A catastrophic break, however, is one that is dangerous or prevents the burn from safely continuing. If that happens, you should extinguish the flame and end the spell immediately. This tells you that either you are dealing with a curse or crossing that is resisting the spell or that the spell you are working is not currently advisable for other reasons.

  • The candle burns down one side, leaving the other side intact: This means that you need to rethink or abandon some part of your spell.

  • Talking candles: If candles are crackling, snapping, popping, or hissing, a message from ancestors, spirit guides, or higher self is trying to come through to you or to the subject of the spell.

In general, minimize your interference in the candle burning process. Do not question your work, pick at the flame, mess with the liquid wax, or otherwise affect the burning process unless you must do so. Trust your ability and the competency of your work and leave the spell alone to do its work.

Reading the Candle Glass Post-Burn
The candle glass reveals a wealth of information about the spell after the burn is completed. Never read a candle before the burn self-extinguishes, no matter how eager you are to know the outcome. What you see on the glass during the burn is often completely different than how it looks when the burn is finished. Here are some of the indications you want to observe:

  • White soot: Divine assistance is supporting your goal
  • Black soot: Resistance from outside forces or inside issues is opposing your goal. The thicker the black, the higher the resistance. If the dark soot resolves to a clear burn before the bottom of the candle glass, the resistance was overcome. If there is only a tiny bit of clear or no clear part of the candle glass, follow up with additional candle work.
  • Imprinting on glass or candle: Read as a divinatory process. You may see images from the glitter formations, wax residue, scorching, or soot that forms an image, initials, or other interesting patterns.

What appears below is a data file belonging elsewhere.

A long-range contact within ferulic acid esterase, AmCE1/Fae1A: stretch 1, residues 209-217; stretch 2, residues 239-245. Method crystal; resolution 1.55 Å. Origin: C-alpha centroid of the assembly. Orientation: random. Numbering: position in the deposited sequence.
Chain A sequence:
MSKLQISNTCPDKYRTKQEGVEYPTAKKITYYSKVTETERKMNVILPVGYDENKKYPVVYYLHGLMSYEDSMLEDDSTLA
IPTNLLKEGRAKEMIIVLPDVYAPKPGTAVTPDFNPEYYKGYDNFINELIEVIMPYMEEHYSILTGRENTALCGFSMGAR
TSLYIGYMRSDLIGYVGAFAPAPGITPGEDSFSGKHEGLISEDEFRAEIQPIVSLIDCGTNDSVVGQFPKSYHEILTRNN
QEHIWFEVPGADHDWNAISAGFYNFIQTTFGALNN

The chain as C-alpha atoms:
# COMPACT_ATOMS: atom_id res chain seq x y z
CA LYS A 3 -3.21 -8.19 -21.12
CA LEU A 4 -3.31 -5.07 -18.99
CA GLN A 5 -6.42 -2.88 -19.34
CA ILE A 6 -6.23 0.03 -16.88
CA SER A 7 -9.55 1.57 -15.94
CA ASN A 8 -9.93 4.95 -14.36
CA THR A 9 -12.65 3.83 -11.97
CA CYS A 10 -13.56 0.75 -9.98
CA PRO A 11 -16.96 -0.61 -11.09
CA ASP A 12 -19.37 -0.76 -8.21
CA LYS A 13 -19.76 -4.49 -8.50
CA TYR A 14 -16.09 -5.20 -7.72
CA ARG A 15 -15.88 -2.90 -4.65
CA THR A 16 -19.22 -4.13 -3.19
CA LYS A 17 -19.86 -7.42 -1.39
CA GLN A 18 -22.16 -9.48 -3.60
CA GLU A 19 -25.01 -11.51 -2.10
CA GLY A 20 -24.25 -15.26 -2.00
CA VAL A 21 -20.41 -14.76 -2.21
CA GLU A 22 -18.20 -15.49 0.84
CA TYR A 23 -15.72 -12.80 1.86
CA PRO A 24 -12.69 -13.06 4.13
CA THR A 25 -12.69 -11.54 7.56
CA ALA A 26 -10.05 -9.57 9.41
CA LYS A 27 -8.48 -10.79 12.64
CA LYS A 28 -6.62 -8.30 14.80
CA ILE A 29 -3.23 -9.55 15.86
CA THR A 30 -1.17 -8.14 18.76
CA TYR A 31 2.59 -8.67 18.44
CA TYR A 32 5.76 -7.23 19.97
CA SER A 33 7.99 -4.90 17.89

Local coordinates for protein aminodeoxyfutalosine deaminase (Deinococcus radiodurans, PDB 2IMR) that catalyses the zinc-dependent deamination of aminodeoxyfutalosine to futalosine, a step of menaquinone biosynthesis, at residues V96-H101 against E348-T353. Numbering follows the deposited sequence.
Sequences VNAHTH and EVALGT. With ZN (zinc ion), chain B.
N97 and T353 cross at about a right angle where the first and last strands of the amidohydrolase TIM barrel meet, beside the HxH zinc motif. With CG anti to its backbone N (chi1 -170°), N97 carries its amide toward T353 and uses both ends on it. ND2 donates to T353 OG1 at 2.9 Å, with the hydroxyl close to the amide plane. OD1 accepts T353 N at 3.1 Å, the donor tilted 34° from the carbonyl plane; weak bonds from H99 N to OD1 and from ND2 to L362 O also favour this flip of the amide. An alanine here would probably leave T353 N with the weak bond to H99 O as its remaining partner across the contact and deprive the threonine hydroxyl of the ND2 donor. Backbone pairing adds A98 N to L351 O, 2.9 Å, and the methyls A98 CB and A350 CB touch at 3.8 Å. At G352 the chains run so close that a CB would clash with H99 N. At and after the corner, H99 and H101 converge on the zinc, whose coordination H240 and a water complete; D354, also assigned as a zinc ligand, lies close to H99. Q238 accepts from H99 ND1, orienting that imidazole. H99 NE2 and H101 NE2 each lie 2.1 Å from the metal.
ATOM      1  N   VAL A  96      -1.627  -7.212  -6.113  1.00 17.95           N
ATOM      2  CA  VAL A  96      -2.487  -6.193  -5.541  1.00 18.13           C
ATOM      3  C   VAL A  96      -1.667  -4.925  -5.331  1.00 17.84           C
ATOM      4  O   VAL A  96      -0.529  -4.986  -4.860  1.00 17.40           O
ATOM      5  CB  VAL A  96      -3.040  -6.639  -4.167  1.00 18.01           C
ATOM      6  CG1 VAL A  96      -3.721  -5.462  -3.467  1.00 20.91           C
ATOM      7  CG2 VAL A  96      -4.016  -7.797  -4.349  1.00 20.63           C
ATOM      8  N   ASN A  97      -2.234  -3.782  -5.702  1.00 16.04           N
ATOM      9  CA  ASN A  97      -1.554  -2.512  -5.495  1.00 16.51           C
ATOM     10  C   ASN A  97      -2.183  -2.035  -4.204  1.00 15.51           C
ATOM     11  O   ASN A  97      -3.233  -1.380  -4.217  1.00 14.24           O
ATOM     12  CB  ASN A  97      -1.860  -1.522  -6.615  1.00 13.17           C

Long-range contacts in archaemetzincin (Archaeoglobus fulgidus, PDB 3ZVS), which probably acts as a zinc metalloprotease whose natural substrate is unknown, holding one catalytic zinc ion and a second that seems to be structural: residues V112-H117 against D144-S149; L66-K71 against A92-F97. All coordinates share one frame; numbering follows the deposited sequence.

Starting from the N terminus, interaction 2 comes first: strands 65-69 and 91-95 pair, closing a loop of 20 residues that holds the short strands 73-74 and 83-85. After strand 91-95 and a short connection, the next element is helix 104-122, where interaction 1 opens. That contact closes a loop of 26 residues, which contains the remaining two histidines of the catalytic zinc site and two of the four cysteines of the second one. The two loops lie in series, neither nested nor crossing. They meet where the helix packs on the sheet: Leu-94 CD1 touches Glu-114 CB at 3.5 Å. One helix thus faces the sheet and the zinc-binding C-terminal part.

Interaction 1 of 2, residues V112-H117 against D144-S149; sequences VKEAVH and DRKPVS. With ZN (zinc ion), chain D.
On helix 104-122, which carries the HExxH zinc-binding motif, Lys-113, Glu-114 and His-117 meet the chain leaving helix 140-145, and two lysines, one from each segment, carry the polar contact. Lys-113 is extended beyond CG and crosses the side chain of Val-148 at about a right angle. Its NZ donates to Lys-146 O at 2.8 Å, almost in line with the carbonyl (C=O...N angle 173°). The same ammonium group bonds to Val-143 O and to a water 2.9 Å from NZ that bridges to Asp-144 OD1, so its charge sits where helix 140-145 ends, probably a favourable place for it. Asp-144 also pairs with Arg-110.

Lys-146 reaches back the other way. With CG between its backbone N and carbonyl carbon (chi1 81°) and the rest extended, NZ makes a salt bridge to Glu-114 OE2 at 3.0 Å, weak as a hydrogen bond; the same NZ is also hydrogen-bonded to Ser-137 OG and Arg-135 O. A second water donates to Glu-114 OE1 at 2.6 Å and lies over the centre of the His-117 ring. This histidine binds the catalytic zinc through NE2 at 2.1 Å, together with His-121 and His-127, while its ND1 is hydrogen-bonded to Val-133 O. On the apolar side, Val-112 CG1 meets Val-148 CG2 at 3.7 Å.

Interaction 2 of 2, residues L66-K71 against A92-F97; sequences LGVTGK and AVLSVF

• Charred and unburnt herbal matter: There should be a relatively equal balance of burnt and uncharred herbal matter and wax in the bottom of the candle glass post-burn. Charred means the candle needed additional resources. Unburnt means the candle had all it needed to do its job.
  • Glitter events: These track the energy bursts. When you see rings or bands of glitter on the glass, this indicates a strong energy burst. Pay attention to what day or time the glitter event occurred and track external events related to your spell that corresponded to that time.
  • Remaining wick or blobs on the wick: Wick remaining unburnt in the bottom of the candle represents the client or the person for whom the spell work was done. If there is a visible wick still standing, it means the person needs to do additional internal work and contemplation for the spell to be successful. Blobs of wax on the wick mean that the work is dependent on recognizing something vital about the process that is currently unseen.
  • None of the above: If you have a good, clean burn with clear glass and a reasonable amount of burnt and uncharred herbal matter in the bottom, congratulations! Your candle did its job.

Discarding the Glass Post-Burn
Now that you have burned your candle, what can you do with the glass? If your goal was positive or benign, you may repurpose or recycle the glass. If the work was aggressive or extremely personal, bury the candle glass. If you worked a banishing spell with the candle, be sure to bury the candle somewhere far away from you. You may also bash up the glass in a heavy plastic bag before burying to release the last of the energy. Some people prefer to bury their candles at a crossroads or in a graveyard. Do NOT throw your candle glasses into a moving body of water. No matter how traditional this may be, in modern parlance, it is littering.

Tapers, Votives, and Other Candles
You can dress other types of candles for spell work by oiling, carving, and herbing them similarly to the way we dress a prayer candle. Roll tapers in oil and herbs, dress the tops and sides of votives, and the tops of tealights.

Post-burn, you can read the shapes the residual wax makes, much like reading tea leaves.

Nearly all spiritual paths are enhanced by the bewitching beauty and unique versatility of candles. Their dancing flames enchant and delight the senses, enticing us into magic with their exotic and sometimes fragrant dance. How blessed we are to have such a powerful and beautiful tool so easily available! May glitter, glass, and flame empower your work and manifest your desired outcomes in the best possible way.

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About Katrina Rasbold

Katrina Rasbold is a practicing bruja, rootworker, Tarotologist, teacher, and author of over thirty published books who has been active in the magical arts since 1982. In 1997, she and her husband, Eric, founded the CUSP ...